In my last segment I discussed the importance of integrating inward, or focusing on your internal team first. This segment we will touch upon the value of prioritizing your integration efforts within the acquiree to maintain the soul of the organization and leverage both what you brought to the table and what you acquired in the process.
As a young adult, I had the luxury of working for an organization that believed in delivering only the highest level of client and employee satisfaction. Delivering on our promises was expected. Growing and developing our teams was expected. We had an extraordinary leader who was highly driven, intelligent, and disciplined. He believed in and executed on the essentials – setting expectations and communicating results. And when the company won, everyone won. We were about something. Our leader maintained core business and personal philosophies that shaped our corporate strategy. That vision was something in which we could all understand and believe. And that sort of leadership attracted and inspired ambitious, hard chargers who fought for the win because they knew what a win looked like; they knew what they were shooting for. There was always a scoreboard and it could be applied to anything and everything. Said simply, it was a culture that drove results. There was a living, breathing soul to that company.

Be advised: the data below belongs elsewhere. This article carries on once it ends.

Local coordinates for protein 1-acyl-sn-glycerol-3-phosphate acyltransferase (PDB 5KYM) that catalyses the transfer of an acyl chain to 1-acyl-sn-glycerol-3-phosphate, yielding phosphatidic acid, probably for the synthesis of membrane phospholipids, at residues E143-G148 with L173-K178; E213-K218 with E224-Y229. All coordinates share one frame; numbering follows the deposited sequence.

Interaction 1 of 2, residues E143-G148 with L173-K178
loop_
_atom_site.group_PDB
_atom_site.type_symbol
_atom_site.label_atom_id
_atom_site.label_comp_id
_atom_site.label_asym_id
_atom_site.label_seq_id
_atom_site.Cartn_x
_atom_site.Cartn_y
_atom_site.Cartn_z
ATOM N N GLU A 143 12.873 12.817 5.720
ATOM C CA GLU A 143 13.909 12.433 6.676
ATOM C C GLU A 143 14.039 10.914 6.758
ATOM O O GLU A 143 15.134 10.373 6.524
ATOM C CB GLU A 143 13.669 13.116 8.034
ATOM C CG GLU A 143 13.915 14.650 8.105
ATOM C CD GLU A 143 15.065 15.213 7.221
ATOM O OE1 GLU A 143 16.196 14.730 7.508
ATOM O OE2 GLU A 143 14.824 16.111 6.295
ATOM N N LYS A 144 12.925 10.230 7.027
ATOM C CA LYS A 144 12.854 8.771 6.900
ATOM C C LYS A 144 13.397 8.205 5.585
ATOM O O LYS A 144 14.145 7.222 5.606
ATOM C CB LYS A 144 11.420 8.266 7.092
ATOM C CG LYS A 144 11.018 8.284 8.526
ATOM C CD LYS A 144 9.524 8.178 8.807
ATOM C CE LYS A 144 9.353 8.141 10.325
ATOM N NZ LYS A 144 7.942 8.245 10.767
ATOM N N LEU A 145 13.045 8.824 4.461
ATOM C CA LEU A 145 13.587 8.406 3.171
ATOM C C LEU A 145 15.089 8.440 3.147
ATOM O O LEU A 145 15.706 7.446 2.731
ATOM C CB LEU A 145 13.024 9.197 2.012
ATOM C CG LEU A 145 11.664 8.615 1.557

Every company has its own unique culture. Every company is founded on a certain something that will drive the heartbeat of its team. And just to be fair – that certain something isn’t always going to be the thing you want to maintain or foster long term – but there may be times when it’s one of the primary reasons you acquired the company to begin with. It’s a crucial element to evaluate.
Let me restate. Take the time to understand the DNA of the company you are acquiring. Then make decisions on how to best integrate. I understand streamlining and creating a one-to-many acquisition process may be beneficial for the acquiring company. However, unless you don’t care about the continuity of your new asset – which, by the way, means continuity in revenue, talent and morale – then you must be flexible. I’m going to continue my story for context.